By Susan Meyer | Photos by Hung Tran
See more photos from the open house
Scotland, Australia, Singapore, Japan and Brazil were some of the countries that were presented at the Global Village open house on Oct. 16, 2011.
Plenty of multicultural fun was had as students living in the Global Village set up multiple booths around the 8th floor of Mayflower, each one showcasing a different country. Each booth had samples of food from the chosen country along with other cultural artifacts.
The Singapore booth featured a snack commonly found in coffee shops, toasted bread topped with margarine and pork floss and drizzled with sweetened condensed milk for a salty-sweet taste. Orchids were part of the display, as they are the national flower of Singapore. The female student presenting this booth also had a colorful uniform that a flight attendant for Singapore Air would wear. They only hire female models for the job.
Brazil had decadent, cookie-dough like balls of chocolate that are popular with kids in that country. They disappeared fast.
Australia had delicious, home-made cheese crisps and puffs, accompanied by an inflatable palm tree with koala bears in it. Nutella was substituted for the famous Australian spread Vegemite, as it is expensive to buy in Iowa.
The Global Village Living-Learning Community (LLC) is a multicultural community of University of Iowa students aspiring to learn about world issues and meet new people with the same interests.
Global Village occupies one hallway on the 8th floor of Mayflower dormitory. There are 70 spots available for any first year, transfer or returning student wishing to be a part of this LLC.
The International Crossroads Community, the oldest LLC on the University of Iowa campus, and the Hispanic Language and Cultures community recently combined to form the Global Village.
Denise Filios, a faculty liaison to Global Village and associate professor in the UI Department of Spanish and Portuguese, said it’s advantageous for students to be a part of the Global Village because it is a multilingual, multicultural community.
“They can speak languages in addition to English, share their home cultures with each other, and get to know international and domestic students in an open and welcoming setting,” Filios said.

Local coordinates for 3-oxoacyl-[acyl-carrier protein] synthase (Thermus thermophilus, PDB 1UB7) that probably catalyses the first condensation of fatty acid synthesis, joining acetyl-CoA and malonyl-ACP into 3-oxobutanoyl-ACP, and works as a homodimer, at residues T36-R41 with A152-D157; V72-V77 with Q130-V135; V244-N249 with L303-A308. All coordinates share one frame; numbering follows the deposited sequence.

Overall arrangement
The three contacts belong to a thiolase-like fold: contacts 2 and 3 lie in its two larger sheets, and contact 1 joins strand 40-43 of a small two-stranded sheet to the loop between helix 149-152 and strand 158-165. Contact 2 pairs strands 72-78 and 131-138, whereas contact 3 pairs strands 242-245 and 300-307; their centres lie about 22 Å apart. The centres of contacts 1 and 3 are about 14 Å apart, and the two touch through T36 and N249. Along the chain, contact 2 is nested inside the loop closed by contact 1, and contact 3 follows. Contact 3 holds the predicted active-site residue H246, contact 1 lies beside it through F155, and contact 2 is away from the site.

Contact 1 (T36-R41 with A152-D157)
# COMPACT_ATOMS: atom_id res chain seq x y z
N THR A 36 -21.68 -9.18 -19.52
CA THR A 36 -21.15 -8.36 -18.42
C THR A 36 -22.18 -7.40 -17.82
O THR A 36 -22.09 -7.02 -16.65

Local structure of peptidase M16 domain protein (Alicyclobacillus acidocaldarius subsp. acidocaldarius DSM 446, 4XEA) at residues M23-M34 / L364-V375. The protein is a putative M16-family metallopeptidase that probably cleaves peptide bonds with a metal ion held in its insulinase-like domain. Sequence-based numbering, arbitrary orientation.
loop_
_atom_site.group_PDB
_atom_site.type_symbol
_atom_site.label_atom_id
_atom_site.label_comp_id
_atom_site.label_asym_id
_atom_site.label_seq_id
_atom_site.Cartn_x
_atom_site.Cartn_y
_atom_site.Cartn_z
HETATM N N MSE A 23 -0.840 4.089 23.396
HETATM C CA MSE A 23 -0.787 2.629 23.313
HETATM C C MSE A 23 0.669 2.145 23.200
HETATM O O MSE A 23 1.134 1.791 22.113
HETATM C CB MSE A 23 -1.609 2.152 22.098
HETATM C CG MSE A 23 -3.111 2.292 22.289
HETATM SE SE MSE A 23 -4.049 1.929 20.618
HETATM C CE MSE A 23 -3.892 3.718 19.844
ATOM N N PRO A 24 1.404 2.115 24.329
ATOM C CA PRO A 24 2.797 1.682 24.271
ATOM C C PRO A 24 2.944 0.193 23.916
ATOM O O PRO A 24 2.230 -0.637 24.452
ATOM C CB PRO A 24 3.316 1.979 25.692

According to the UI undergraduate admissions website, students in Global Village are required to take at least one course in common with each other.
Students interested in international crossroads take a class called “Cool Places and Hot Spots,” taught this semester by Anna Barker. Students in this class explore different cultures and customs around the world, discuss specific global issues, and attend international celebrations, film screenings and other arts events.
Students interested in Hispanic language and cultures take a class called “Music, Food and Salsa: Exploring Latino Culture.” The class may attend cultural celebrations, visit Latino resources on campus, meet Latino student leaders and faculty from the Spanish department, and learn about study abroad and careers involving Spanish-language skills.
All students will also participate in activities such as celebrating international holidays, cooking international foods, and attending various cultural events around the University as well as the Iowa City community.
“What’s wonderful is that, by exploring the world, they actually come to understand themselves and their home environment a little better,” said Joan Kjaer, a staff liaison to Global Village.
Kjaer said it was truly inspiring to see how much energy the new group of students for academic year 2011-12 had from the very first day.
It is the goal of Global Village, like many other LLCs, to enhance the transition to college life in Iowa City by being part of a community that helps develop communication and leadership skills through participating in activities that connect the classroom to the living environment.
The University believes that LLCs are very important to the student experience. The 2010-2016 strategic plan for the University of Iowa states that pairing classroom learning with hands-on, multicultural experiences highlighting leadership and service has a positive effect on the student experience.
It is hoped that Global Village will be expanded in the future in order to incorporate more students, and the University Housing Department wants to add more interest areas to this LLC.
To find out more about Global Village, visit the Living-Learning Communities website, http://fye.uiowa.edu/admitted-now-what/living-learning-communities/global-village.
Susan Meyer is a UI senior majoring in international studies and English.